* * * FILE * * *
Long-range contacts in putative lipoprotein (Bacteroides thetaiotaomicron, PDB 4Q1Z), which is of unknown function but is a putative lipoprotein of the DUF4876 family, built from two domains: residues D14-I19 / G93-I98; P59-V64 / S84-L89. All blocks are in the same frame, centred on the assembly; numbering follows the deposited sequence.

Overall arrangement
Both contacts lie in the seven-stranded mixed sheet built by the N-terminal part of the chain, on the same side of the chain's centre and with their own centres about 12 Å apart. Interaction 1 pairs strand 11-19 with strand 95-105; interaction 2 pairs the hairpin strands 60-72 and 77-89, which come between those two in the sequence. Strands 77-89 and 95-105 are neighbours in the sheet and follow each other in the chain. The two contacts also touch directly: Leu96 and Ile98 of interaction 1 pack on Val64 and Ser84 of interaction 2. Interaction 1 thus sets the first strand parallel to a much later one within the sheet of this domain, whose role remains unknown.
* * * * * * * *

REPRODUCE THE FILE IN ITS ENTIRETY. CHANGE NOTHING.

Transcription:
Long-range contacts in putative lipoprotein (Bacteroides thetaiotaomicron, PDB 4Q1Z), which is of unknown function but is a putative lipoprotein of the DUF4876 family, built from two domains: residues D14-I19 / G93-I98; P59-V64 / S84-L89. All blocks are in the same frame, centred on the assembly; numbering follows the deposited sequence.

Overall arrangement
Both contacts lie in the seven-stranded mixed sheet built by the N-terminal part of the chain, on the same side of the chain's centre and with their own centres about 12 Å apart. Interaction 1 pairs strand 11-19 with strand 95-105; interaction 2 pairs the hairpin strands 60-72 and 77-89, which come between those two in the sequence. Strands 77-89 and 95-105 are neighbours in the sheet and follow each other in the chain. The two contacts also touch directly: Leu96 and Ile98 of interaction 1 pack on Val64 and Ser84 of interaction 2. Interaction 1 thus sets the first strand parallel to a much later one within the sheet of this domain, whose role remains unknown.